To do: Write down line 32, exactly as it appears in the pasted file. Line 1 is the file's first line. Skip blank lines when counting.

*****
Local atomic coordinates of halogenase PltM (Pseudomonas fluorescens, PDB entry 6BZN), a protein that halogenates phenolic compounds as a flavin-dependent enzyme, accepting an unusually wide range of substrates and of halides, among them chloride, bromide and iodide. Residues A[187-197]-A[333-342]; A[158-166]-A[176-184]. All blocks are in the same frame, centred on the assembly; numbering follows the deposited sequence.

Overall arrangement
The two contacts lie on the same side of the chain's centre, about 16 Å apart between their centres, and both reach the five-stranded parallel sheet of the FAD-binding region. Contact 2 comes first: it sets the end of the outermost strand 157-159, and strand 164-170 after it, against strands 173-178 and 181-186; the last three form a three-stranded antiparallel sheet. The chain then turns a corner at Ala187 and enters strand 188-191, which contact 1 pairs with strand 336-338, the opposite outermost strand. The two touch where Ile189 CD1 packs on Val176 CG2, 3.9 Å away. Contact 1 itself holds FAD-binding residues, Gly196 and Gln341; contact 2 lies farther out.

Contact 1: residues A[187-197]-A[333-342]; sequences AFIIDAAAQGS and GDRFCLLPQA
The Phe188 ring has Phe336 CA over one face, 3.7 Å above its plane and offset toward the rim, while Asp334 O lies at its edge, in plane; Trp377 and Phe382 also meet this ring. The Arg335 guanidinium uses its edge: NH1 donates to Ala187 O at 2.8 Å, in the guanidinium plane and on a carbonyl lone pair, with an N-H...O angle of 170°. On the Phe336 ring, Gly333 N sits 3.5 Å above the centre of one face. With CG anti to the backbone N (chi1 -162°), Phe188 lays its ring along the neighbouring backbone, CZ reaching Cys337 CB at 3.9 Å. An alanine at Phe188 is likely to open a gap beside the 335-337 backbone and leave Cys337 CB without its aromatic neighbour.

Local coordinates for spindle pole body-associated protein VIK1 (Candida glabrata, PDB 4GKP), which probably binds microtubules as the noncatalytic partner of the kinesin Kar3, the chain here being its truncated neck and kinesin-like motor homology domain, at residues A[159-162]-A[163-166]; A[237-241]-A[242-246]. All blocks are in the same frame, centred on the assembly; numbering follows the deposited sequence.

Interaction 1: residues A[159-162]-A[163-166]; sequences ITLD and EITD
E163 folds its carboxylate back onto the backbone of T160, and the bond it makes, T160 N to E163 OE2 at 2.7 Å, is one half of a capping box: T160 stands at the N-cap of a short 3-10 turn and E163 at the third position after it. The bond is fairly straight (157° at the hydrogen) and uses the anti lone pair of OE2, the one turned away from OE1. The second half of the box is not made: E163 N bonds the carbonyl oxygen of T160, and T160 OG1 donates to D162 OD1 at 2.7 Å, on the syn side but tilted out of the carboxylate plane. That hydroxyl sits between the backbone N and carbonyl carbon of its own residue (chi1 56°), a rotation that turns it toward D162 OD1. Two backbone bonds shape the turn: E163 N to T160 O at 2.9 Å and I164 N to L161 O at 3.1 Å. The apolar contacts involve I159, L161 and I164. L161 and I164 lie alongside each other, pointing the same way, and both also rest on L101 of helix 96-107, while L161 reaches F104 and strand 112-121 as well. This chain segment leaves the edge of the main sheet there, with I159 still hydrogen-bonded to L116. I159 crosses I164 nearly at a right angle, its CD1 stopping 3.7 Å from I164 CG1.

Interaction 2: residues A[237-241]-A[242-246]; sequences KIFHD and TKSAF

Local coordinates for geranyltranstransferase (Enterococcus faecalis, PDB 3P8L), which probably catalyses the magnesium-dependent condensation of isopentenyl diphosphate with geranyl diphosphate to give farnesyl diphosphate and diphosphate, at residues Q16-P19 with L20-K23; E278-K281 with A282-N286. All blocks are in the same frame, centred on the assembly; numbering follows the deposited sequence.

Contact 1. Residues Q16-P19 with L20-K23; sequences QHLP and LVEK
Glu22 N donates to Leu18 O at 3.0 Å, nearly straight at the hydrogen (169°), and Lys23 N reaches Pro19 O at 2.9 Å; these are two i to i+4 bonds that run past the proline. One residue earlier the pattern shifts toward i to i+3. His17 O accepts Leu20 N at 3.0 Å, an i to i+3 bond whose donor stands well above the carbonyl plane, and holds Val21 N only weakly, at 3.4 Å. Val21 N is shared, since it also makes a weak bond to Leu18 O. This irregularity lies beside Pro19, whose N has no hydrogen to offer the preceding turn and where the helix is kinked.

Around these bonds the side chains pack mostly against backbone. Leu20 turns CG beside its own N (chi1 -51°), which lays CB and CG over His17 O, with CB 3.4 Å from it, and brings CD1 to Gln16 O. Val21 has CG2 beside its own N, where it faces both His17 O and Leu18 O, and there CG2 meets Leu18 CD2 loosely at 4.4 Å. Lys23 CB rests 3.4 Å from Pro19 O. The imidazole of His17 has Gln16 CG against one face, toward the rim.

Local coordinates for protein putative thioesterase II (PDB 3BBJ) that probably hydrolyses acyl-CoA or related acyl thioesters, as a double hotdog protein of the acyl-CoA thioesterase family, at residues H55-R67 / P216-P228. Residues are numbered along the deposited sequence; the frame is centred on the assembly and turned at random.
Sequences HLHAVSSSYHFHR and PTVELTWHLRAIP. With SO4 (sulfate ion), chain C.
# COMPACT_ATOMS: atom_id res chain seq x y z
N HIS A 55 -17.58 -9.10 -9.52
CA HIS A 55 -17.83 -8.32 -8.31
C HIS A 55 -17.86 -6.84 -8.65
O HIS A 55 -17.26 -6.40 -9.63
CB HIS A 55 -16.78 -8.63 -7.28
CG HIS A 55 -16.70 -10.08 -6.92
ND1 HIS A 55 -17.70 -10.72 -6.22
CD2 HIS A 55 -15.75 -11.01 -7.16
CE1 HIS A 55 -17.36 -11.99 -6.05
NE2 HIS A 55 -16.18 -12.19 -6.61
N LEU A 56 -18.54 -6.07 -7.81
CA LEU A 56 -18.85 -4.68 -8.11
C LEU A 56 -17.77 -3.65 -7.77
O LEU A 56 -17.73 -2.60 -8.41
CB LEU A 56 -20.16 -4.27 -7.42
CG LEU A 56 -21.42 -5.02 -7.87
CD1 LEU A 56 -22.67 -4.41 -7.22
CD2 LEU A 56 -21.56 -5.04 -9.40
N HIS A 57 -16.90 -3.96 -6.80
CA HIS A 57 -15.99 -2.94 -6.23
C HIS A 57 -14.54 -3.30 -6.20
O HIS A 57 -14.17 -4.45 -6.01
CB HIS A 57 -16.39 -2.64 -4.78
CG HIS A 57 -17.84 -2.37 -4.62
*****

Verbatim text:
CG LEU A 56 -21.42 -5.02 -7.87